BRUSSELS – The Senior Programme Manager of the European Fund for the Balkans, Igor Bandović together with the representatives from the Balkans in Europe Policy Advisory Group took part in the expert workshop “Building resilience in the Western Balkans” organised on February 16 in Brussels by the EU Institute for Security Studies Brussels. Having in mind the European Union Global Strategy (EUGS) that highlights the strengthening state and societal resilience in the southern and eastern neighbouring regions, including the Western Balkans, the workshop sought to identify and analyse the various drivers of fragility in and for the Western Balkans and the kind of responses that may be needed from the EU and/or local actors.
The workshop was aimed at fostering interaction between the academic and think-tank community, on the one hand, and policymakers and practitioners on the other. It brings together leading experts from across Europe, the Western Balkans and Brussels – including from the European External Action Service (EEAS) and the Commission’s Directorate-General for Neighbourhood Policy and Enlargement Negotiations (DG NEAR).
The introduction was given by Antonio Missiroli (EUISS Director) and Zoran Nechev (Current EFB Fellow from the EFB Research Fellowship Programme at EUISS in Paris). Sabina Lange (EIPA/EUISS), supported by the impulses given by Dušan Reljić (SWP), Filip Ejdus (UOB), Predrag Petrović (BCSP) and Clive Rumbold (EEAS) introduced the first session “External drivers of fragility”. It was focused on answering the questions – How does increased geopolitical competition contribute to fragility in the Western Balkans? How could the EU react to the threat of radicalisation and violent extremism in the Western Balkans? Is there a shared perception of external threats and their domestic implications – and a shared vision of how to develop the kind of resilience needed for the Western Balkan countries?
The second session “Internal drivers of fragility” examined the tendency of some of the Balkan governments that seem willing to silence critical media and to ‘capture’ state institutions. Indeed, public trust in the political system and state institutions is at a historic low. How can these internal challenges be tackled? What is the role of and the potential for civil society actors? Is there a risk that improving ‘state resilience’ comes at the detriment of ‘societal resilience’? And how could the increasing polarisation of societal forces in the Western Balkans be addressed?, were just some of the questions that were tackled in the discussion lead by Florian Trauner, having Florian Bieber (BiEPAG/UNIGRAZ), Milica Delević (EBRD/BiEPAG), Corina Stratulat (EPC/BiEPAG) and Lora Ujkaj (DG NEAR) as impulse givers and discussants.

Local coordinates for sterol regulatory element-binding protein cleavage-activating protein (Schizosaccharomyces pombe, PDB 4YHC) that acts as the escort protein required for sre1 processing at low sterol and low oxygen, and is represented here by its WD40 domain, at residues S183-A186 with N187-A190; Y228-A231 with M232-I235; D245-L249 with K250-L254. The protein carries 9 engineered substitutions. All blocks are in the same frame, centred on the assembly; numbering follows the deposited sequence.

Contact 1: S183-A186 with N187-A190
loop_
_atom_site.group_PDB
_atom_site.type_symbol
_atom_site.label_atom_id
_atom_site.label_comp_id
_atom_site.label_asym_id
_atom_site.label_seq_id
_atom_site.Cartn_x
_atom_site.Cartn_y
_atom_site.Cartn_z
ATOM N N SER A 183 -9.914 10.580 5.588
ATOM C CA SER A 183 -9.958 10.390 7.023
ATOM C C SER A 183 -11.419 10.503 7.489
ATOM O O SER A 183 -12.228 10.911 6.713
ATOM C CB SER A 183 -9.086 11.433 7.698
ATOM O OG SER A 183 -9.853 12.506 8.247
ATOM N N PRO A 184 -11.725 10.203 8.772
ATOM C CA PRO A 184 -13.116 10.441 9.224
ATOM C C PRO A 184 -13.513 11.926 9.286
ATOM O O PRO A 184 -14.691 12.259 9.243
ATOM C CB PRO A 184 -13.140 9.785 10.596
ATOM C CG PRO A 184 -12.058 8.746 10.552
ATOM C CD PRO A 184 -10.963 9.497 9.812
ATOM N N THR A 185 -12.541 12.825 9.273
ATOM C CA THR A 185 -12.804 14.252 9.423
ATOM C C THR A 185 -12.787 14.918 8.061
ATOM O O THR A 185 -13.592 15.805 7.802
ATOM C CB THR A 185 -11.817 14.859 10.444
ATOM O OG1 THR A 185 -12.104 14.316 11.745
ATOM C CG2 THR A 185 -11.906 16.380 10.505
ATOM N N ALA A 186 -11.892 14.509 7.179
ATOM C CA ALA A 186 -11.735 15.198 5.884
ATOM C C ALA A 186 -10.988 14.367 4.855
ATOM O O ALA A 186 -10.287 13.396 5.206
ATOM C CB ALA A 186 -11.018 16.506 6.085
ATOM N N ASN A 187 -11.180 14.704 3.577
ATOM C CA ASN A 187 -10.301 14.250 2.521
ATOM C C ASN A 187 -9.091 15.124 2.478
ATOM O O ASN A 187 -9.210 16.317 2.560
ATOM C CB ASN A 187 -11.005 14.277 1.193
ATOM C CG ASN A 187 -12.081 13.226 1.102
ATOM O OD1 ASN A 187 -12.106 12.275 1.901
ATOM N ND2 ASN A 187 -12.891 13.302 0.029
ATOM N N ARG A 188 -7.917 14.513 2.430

The final session “What kind of resilience – and what implications for the EU?” was chaired by Igor Bandović (EFB), with Srđan Cvijić (OSEPI), Thanos Dokos (ELIAMEP), Ana Juncos (UOB) and Alexander McLachlan (EEAS) as discussants. The fact that EU’s overall strategy in the Western Balkans lies at a crossroads was taken as an initial impulse. Its traditional approach and policy narrative that is increasingly contested by competing external players and domestic political elites which espouse less liberal views, was discussed among the participants. It was said that In implementing the EUGS, the EU may need to revitalise its regional approach while improving resilience in the Western Balkans. Is ‘more of the same’ the most likely outcome? If so, how will this impact on the EU’s objective of building resilience in the region? Is there a common understanding of the concept of resilience between the Western Balkans and the EU? And what could be the role of other regional and external players? were the questions that were closely debated.